RABAT (Reuters) - Foreign investors will only be allowed to do business in oil exporter Libya if they form a joint venture with a local partner, local media quoted the Libyan Prime Minister as saying on Wednesday.
Foreign firms rushed into Libya after international sanctions were lifted six years ago, seeking a share of lucrative markets and contracts, but the government has said it wants to develop local business and create jobs for Libyans.
Two Libyan publications quoted Prime Minister Al-Baghdadi Ali al-Mahmoudi as announcing the new rules at a meeting with businesspeople in Tripoli. No officials were immediately available to confirm the report.
“A foreign company will enter into business in Libya only via association with Libyan partners,” the prime minister was quoted as saying by Libya Press news agency and the Quryna newspaper.
The prime minister did not mention if the new measure would apply to the oil sector, the mainstay of the economy where investors include ENI and BP. Most foreign oil firms in Libya are already in partnership with local firms.
Al-Mahmoudi also said red tape would be cut and access to credit would be eased for local businesses, addressing concerns often cited by Libyan businesspeople.
“Access to credit and sources of finance will be opened for up to 50 percent of the value of the project for Libyans launching ventures in manufacturing, education, healthcare, tourism and other productive activities,” he was quoted as saying.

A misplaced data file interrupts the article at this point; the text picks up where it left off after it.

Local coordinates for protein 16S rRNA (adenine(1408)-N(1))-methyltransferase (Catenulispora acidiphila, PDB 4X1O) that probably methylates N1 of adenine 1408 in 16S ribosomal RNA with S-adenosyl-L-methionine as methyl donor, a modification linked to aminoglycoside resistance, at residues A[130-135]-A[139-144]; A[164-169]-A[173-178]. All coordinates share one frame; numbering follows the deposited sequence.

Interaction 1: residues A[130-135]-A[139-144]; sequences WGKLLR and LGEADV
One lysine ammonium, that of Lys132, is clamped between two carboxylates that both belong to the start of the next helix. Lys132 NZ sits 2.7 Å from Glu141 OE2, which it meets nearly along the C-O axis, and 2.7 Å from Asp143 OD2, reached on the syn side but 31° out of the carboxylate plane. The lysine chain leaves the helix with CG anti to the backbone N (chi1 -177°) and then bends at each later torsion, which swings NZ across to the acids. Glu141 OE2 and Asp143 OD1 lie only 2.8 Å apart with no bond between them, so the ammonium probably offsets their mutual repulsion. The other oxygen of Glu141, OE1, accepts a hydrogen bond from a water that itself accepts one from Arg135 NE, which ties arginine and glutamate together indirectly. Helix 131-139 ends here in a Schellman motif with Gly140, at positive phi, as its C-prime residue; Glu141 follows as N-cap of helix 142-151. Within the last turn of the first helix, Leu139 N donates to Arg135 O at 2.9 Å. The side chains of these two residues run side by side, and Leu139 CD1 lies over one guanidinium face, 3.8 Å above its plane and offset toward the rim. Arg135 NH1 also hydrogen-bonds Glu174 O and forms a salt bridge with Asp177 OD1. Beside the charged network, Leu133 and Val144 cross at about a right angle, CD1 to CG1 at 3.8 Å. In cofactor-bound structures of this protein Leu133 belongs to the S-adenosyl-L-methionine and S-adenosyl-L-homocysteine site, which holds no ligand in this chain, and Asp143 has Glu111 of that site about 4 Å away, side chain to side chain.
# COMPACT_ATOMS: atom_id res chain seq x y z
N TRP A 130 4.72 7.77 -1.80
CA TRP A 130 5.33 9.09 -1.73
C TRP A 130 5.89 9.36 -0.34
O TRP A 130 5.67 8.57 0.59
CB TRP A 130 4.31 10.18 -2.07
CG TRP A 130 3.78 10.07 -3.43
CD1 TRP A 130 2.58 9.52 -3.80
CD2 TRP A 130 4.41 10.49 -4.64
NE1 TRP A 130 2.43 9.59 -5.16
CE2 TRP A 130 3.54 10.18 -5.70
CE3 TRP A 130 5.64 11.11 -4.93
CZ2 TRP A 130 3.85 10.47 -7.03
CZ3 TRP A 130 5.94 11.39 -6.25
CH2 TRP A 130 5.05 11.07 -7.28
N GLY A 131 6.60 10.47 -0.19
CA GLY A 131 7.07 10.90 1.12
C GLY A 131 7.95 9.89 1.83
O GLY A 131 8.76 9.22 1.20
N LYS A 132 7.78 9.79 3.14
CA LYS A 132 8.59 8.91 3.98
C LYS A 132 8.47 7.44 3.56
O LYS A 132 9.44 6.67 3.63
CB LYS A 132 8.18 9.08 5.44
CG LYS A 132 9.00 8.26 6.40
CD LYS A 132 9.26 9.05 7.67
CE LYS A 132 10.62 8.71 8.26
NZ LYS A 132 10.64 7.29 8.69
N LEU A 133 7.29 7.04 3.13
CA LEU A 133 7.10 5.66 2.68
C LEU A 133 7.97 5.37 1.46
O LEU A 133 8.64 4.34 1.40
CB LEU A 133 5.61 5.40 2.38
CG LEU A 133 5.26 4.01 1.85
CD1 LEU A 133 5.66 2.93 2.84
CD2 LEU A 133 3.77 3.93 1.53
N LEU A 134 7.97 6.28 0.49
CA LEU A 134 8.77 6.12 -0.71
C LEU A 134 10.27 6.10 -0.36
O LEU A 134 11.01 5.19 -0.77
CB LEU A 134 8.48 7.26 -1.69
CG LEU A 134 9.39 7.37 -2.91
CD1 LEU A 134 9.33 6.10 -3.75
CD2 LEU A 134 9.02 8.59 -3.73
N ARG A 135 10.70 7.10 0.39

The publications quoted Mahmoudi as saying the government will ease visa and residence rules for foreigners involved in joint ventures with Libyans to help local businesspeople gain access to foreign expertise.
In the past few years Libya has undergone a dramatic shift towards a market approach after four decades of Soviet-style central command economy.
The country has a plan to invest up to $150 billion between 2007 and 2020 to upgrade its infrastructure and diversify its economy, and foreign firms have been keen to win infrastructre and engineering contracts.
Both the publications which reported the prime minister’s comments are part of the Al Ghad media group founded by Saif al-Islam Gaddafi, a son of Libyan leader Muammar Gaddafi.
The reform-minded Saif al-Islam has an open rivalry with the Libyan prime minister, who analysts say belongs to a more conservative camp.